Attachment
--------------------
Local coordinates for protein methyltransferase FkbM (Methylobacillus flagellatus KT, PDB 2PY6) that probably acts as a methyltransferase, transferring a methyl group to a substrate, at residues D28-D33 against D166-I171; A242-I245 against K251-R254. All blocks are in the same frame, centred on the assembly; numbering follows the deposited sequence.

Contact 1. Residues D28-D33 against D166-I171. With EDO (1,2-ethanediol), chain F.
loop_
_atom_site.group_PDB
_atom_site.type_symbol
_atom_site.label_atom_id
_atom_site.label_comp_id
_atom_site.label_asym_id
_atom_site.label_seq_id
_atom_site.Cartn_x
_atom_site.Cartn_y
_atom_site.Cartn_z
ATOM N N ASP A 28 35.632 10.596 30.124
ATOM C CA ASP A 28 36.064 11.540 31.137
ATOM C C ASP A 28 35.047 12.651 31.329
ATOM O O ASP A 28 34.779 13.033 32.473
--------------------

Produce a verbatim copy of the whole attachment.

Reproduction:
Local coordinates for protein methyltransferase FkbM (Methylobacillus flagellatus KT, PDB 2PY6) that probably acts as a methyltransferase, transferring a methyl group to a substrate, at residues D28-D33 against D166-I171; A242-I245 against K251-R254. All blocks are in the same frame, centred on the assembly; numbering follows the deposited sequence.

Contact 1. Residues D28-D33 against D166-I171. With EDO (1,2-ethanediol), chain F.
loop_
_atom_site.group_PDB
_atom_site.type_symbol
_atom_site.label_atom_id
_atom_site.label_comp_id
_atom_site.label_asym_id
_atom_site.label_seq_id
_atom_site.Cartn_x
_atom_site.Cartn_y
_atom_site.Cartn_z
ATOM N N ASP A 28 35.632 10.596 30.124
ATOM C CA ASP A 28 36.064 11.540 31.137
ATOM C C ASP A 28 35.047 12.651 31.329
ATOM O O ASP A 28 34.779 13.033 32.473